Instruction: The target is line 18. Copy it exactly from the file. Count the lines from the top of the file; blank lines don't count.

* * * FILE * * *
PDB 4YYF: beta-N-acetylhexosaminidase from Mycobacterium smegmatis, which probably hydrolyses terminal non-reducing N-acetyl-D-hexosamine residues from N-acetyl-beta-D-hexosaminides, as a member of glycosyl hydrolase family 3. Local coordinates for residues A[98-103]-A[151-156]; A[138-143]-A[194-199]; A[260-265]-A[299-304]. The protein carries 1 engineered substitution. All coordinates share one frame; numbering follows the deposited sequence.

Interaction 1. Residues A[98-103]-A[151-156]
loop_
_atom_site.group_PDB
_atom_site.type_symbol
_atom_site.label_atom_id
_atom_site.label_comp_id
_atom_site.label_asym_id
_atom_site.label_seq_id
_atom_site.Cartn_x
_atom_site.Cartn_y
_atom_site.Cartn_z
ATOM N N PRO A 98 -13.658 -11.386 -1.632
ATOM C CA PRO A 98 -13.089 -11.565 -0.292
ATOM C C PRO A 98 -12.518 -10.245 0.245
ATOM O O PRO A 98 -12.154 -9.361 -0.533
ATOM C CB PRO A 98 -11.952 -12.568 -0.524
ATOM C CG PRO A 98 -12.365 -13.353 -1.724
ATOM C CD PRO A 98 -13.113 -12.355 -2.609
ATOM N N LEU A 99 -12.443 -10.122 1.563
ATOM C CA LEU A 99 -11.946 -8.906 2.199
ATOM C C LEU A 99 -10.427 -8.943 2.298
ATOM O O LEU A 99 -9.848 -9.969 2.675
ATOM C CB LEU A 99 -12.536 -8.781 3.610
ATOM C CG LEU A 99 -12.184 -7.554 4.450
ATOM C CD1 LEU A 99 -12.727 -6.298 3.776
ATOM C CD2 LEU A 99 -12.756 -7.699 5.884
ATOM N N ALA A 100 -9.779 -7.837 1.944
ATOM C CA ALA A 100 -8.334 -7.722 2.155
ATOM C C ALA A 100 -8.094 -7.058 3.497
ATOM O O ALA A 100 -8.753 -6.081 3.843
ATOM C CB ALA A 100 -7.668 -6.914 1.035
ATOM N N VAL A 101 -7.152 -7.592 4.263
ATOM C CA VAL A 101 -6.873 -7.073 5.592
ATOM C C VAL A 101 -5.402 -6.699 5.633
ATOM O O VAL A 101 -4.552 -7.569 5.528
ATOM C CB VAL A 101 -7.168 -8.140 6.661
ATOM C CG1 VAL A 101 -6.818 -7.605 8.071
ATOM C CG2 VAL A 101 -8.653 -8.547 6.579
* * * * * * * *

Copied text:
ATOM C CG PRO A 98 -12.365 -13.353 -1.724